Max Planck Institute for Astronomy | 2020 Jan 18
Measuring natural microwave lasers sharpens research into the formation of massive stars
An international research team with the Max Planck Institute for Astronomy (MPIA) participating has detected a propagating heat wave near a massive protostar. It confirms the scenario that such objects grow in bursts. This wave became visible by observing naturally generated microwave lasers, whose spatial arrangement changed unexpectedly rapid.
- Artistic impression of a protostar that accretes gas from a circumstellar disk and grows. Part of the material is ejected by jets perpendicular to the plane of the disk. Gas continues to fall from the outer shell onto the disk. This can produce instabilities, which occasionally lead to increased infall onto the protostar. Since protostars are deeply embedded in dense clouds, they are difficult to observe directly. Credit: NASA/JPL-Caltech/R. Hurt (SSC)
Although the basic principles of star formation are generally well understood, the existence of massive stars is still puzzling in some details. Due to the enormous gravitational pressure inside a massive protostar, nuclear fusion starts while it is still growing. Further growth is made more difficult by the radiation pressure of the young star. In order to overcome this resistance, the accretion of material from a circumstellar disk might occur in phases of single large packets. During this process its brightness increases strongly for a short time. However, such fluctuations are difficult to observe because protostars are deeply embedded in dense clouds.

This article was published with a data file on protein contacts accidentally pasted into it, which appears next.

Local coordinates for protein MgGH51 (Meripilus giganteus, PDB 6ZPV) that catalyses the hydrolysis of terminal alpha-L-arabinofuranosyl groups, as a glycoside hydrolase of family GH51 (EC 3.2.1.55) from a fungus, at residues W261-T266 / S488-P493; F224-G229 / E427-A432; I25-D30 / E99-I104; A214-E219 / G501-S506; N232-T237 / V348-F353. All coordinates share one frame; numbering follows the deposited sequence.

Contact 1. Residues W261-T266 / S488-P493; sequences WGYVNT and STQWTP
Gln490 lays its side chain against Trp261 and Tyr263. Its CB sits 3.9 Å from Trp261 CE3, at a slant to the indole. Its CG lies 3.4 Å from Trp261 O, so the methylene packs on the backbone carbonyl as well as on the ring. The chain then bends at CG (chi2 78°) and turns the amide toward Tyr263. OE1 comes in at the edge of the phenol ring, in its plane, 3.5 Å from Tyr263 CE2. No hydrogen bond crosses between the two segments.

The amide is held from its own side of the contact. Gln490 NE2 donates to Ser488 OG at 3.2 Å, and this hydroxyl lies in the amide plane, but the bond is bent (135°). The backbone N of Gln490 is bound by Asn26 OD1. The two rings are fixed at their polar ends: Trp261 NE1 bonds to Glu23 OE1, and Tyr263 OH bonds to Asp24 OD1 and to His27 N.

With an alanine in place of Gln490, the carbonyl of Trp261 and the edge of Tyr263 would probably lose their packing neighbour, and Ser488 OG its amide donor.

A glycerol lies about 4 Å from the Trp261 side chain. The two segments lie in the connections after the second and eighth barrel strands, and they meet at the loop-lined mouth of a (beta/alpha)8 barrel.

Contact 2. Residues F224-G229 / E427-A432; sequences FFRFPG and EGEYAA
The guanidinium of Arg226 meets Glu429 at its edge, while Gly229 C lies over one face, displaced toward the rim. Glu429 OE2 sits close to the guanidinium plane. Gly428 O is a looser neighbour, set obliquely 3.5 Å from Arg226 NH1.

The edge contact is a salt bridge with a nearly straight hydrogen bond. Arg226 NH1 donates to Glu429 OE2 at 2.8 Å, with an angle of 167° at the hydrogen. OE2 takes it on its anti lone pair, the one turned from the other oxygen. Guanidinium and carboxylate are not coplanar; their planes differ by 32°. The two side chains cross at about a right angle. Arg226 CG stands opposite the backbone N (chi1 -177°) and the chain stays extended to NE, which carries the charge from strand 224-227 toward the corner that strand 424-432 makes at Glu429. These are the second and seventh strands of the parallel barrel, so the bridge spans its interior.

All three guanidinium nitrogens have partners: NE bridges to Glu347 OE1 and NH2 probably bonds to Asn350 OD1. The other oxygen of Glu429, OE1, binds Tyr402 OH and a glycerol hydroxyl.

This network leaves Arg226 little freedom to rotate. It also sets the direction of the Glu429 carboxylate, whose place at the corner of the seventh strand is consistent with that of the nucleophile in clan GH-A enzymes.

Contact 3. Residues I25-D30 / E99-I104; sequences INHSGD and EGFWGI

An international network of astronomers, the Maser Monitoring Organisation (M2O), in which the Max Planck Institute for Astronomy (MPIA) is involved, has now detected a heat wave propagating in the vicinity of the massive protostar G358-MM1 through observations with several radio telescopes. Subsequent observations have confirmed that it was caused by a temporary increase in accretion activity. ...
A Heatwave of Accretion Energy Traced by Masers in the G358-MM1 High-Mass Protostar ~ R. A. Burns et al
- Nature Astronomy (online 13 Jan 2020) DOI: 10.1038/s41550-019-0989-3